Children's Medical Research Institute

The Children's Medical Research Institute (CMRI) is an Australian based independent scientific research organisation created in the 1950s by Paediatricians Sir Lorimer Dods and Dr. John Fulton to "perform scientific research with a commitment to better treat, and where possible, prevent childhood illness and disability so that all concerned have a better quality of life"[1]. The Institute is the organiser of Australia's annual Jeans for Genes campaign.

The CMRI conducts research into the fundamental causes of disease[2], current research is focussed on cancer, epilepsy and birth defects.

Recently, the Institute joined with the University of Newcastle to establish a Chemical Proteomics Centre for Kinomics (CFK) - a new discipline not yet available in Australia. This new centre, also a world-first, is supported by a $3.1 million grant awarded in 2009 by the Australian Cancer Research Foundation.[1]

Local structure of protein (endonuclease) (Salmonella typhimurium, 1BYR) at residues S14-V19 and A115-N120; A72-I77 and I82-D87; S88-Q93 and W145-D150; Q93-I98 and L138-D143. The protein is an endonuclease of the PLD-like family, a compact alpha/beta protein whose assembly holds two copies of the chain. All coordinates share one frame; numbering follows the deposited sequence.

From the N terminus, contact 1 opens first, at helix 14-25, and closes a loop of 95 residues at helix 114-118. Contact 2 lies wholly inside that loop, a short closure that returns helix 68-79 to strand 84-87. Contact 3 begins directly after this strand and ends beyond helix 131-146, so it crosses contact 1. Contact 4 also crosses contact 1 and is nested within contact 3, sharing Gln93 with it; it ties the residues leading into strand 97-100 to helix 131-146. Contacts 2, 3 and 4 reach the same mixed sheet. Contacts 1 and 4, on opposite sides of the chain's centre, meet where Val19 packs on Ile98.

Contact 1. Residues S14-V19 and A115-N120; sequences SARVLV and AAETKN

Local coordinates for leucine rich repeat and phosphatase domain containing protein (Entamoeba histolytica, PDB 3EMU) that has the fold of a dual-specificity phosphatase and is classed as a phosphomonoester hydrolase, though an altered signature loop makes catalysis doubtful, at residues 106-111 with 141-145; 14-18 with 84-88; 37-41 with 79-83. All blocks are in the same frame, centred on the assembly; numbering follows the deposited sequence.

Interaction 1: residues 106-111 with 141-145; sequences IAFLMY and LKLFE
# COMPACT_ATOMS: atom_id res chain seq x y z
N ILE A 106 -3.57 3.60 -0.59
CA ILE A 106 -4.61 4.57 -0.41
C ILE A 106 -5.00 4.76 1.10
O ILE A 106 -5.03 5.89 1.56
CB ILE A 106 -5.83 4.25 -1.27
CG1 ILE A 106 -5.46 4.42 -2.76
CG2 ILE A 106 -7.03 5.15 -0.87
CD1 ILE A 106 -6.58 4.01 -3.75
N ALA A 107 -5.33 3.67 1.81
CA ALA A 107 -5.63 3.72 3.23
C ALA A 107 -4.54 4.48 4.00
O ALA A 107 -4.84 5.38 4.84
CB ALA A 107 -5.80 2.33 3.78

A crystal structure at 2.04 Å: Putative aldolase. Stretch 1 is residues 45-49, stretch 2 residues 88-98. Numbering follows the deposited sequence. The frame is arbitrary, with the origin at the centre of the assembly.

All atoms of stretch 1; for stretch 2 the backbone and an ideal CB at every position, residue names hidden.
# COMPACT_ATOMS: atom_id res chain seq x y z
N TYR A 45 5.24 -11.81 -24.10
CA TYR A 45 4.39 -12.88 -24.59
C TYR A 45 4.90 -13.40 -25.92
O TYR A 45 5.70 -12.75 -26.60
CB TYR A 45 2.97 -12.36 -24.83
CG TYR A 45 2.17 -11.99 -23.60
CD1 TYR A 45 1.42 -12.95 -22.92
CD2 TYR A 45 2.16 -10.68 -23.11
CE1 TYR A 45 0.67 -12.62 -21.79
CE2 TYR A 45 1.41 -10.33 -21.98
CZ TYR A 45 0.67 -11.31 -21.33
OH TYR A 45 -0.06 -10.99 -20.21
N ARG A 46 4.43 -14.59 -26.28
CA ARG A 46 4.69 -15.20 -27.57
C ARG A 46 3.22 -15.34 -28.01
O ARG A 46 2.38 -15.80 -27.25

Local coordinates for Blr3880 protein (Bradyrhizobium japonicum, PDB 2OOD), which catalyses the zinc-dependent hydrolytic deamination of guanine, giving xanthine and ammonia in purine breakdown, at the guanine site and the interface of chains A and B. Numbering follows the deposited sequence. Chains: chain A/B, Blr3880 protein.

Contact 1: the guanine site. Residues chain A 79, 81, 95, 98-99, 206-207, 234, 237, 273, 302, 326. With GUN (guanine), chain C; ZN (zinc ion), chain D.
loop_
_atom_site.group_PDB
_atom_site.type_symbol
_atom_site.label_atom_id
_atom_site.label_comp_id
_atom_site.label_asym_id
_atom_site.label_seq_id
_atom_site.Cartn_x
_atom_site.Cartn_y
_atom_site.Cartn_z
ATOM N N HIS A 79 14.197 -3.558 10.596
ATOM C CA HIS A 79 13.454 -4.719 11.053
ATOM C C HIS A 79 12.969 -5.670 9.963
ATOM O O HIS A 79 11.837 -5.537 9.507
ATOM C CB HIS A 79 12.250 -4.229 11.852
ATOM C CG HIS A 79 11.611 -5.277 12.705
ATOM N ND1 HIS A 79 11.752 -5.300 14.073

Significant discoveries

In March 2007, Dr Scott Cohen and his team[3] made a significant discovery in telomerase research by establishing that the enzyme consists of two molecules each of telomerase reverse transcriptase, telomerase RNA, and dyskerin.

In 1995 CMRI researcher Prof Roger Reddel and team discovered ALT (Alternative lengthening of telomeres), a method by which approximately 15% of human cancer cells achieve ‘immortality’ and keep dividing. This work is being pursued with a focus on understanding ALT and developing potential anti-cancer treatments and diagnostic tools.

References

  1. ^ Chemical Proteomics Centre for Kinomics, Australian Cancer Research Foundation.

External links